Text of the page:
As you probably already know, we specialize in back pain and core strengthening via Pilates…
So why on earth then – would we be writing about how strengthening your core could actually be hurting your back instead of helping?
One of the number one reasons people come to see us is because they want to strengthen their core – in hopes that it will put an end to their back pain.
But here’s the thing about core strengthening and back pain…
In most cases, it will make you feel better and possibly even take away your pain. But there are many times when going to core strengthening first is not right for your back, and can actually make it worse.
The biggest misconception I see when it comes to getting rid of back pain is that if the pain is gone – the problem is gone.
And this is where people can get in trouble. If they try to strengthen their core too soon, back pain will come back with a vengeance.
Here are a few ways to tell if strengthening your core could be hurting your back instead of helping…
1. You feel stiffer after workouts.
As I mentioned previously, the absence of back pain does not mean you have addressed the root cause of your back problem. This is especially true if you’re prone to “throwing your back out” year after year.
One of the precursors to a full-blown back pain episode is stiffness.
If you find that your spine feels more stiff after your core strengthening routine, it could be a sign that you are aggravating your back instead of helping it. It’s only a matter of time before you wake up one morning stuck in pain and unable to move.
In our office, whenever we transition our clients from back pain treatment to our Pilates program, we teach them how to self-assess and check their spines.
This allows them to know if the core strengthening being done in Pilates is starting to aggravate them for some reason. If their self-assessment reveals a stiffening back, they know how to correct this before it turns into pain, allowing them to quickly get back to strengthening without skipping a beat.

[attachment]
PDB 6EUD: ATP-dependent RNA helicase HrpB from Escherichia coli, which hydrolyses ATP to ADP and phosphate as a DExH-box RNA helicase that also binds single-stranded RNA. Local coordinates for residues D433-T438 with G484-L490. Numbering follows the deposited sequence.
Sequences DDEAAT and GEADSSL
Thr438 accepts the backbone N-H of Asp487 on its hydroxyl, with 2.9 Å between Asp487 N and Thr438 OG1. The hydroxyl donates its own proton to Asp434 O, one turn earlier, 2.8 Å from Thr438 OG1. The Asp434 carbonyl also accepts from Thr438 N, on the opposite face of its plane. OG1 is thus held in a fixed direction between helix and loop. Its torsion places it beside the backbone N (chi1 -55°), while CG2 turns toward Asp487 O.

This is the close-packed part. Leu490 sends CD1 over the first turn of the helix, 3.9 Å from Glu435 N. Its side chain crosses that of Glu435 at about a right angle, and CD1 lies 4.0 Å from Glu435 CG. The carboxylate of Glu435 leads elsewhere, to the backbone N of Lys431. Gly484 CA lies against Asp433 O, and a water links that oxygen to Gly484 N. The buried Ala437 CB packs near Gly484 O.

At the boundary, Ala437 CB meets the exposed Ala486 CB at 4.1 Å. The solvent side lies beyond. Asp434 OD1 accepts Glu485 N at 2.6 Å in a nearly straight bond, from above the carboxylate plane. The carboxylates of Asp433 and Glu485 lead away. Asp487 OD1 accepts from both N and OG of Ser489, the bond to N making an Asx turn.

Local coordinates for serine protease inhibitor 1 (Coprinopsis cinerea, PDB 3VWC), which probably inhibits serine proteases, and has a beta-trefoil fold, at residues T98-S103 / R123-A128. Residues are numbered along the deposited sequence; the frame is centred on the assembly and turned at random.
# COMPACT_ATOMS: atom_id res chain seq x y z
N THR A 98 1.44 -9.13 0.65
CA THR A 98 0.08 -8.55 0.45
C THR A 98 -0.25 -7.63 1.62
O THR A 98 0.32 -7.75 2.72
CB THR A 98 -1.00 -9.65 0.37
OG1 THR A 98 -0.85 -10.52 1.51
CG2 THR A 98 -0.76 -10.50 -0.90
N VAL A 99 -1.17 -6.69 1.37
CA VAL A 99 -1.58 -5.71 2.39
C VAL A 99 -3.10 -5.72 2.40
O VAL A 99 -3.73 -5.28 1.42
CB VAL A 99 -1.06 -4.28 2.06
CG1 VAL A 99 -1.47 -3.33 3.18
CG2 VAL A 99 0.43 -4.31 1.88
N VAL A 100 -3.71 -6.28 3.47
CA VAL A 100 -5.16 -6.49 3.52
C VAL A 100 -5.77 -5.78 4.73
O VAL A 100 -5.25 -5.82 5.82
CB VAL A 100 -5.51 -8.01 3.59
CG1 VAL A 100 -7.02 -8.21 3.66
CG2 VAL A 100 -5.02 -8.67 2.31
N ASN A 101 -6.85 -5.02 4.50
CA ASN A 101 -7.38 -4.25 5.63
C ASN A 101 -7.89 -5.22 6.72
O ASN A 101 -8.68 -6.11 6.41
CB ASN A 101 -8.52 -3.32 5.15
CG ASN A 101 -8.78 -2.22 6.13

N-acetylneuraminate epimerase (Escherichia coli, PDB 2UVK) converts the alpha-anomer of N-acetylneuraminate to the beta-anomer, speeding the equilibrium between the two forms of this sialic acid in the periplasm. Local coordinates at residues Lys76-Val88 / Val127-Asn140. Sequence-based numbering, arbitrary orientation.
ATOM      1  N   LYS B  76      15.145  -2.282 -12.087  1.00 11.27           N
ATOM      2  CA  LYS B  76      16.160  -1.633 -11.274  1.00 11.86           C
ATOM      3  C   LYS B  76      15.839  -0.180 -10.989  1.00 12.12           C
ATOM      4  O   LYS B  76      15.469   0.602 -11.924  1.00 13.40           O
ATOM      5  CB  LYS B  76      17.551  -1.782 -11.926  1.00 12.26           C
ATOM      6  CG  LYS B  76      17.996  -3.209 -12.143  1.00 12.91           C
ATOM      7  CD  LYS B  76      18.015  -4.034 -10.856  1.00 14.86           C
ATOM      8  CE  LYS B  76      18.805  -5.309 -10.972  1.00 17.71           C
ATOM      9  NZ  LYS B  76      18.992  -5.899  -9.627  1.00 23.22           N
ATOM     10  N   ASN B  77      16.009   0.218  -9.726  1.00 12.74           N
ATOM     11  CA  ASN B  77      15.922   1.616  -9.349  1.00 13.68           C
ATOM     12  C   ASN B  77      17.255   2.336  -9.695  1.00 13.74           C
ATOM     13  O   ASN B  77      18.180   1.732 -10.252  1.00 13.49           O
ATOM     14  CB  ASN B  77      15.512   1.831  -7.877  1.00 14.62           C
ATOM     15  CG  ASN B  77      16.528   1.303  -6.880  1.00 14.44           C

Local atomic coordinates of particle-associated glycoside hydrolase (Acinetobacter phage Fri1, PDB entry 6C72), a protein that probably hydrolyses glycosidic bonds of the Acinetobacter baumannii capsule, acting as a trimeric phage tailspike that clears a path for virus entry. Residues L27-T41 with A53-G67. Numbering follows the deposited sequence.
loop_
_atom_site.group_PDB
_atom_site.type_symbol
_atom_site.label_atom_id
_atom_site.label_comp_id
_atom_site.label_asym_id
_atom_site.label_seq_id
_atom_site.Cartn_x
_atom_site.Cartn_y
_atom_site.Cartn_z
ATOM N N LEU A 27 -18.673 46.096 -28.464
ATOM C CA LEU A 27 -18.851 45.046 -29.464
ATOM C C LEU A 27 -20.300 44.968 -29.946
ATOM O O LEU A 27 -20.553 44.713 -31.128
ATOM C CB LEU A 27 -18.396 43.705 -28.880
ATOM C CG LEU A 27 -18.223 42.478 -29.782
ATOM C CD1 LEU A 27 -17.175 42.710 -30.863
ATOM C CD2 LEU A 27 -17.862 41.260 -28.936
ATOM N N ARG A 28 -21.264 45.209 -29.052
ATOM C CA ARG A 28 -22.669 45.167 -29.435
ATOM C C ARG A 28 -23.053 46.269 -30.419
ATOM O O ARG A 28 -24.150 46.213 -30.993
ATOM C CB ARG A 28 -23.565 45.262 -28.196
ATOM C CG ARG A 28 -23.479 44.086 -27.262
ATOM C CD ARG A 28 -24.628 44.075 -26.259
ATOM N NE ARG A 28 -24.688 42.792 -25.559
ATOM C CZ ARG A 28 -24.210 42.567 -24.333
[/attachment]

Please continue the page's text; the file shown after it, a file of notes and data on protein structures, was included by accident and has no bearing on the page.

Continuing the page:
2. Your neck hurts
I’ve spoken about this before, but increased neck pain or tension during or after core workouts is typically a sign that you’re not activating your core properly.
If you’re trying to work your core to recover from back pain, this could be a big problem for you. It’s only a matter of time before your back pain returns.
When you don’t know how to activate your core properly, you aren’t able to properly control pressure and tension in your abdomen. And you likely have difficulty controlling and coordinating your breath. When this happens, you can end up with unwanted pressure in your lower back every time you work those abdominals. This will eventually result in back pain.
This is one of those cases where core strengthening could be the right thing for your back, but you just aren’t doing it at a level that is appropriate for you.
Learning how to activate and build your core strength the right way is important all of the time – but it’s critical when you’re recovering from back pain.
3. Your hamstrings are sore and achy
A good core strengthening program targets more than just your abs. You should be strengthening your hips, glutes, and hamstrings as well.
While it’s normal to have some soreness after a good workout, when it comes to back pain, it’s important that you know the difference between muscle soreness and pain caused by nerve irritation.
Where you feel your pain and how it behaves is one of your best clues.
Let’s say that after a good Pilates session you notice soreness in both of your thighs and hamstrings the next day. This is typically considered “good” soreness. It’s symmetrical, feels better when you stretch, and likely subsides in 2-3 days. The more you work out, the less this soreness seems to occur.
But let’s say you feel an ache or a pull-down only one of your hamstrings after a Pilates class. You stretch and it doesn’t help. It possibly even aggravates your leg. You rest, the pain goes away, but then comes right back after your next workout.
This could be a sign that your core strengthening routine is causing irritation to a nerve in your spine.
If you don’t address the irritation, your leg won’t feel any better and your back will start to hurt as well.
Plus, if you feel pain or soreness anywhere in your body after a workout, it’s important that you learn to recognize the difference between good and bad pain so that you can correct problems before they happen.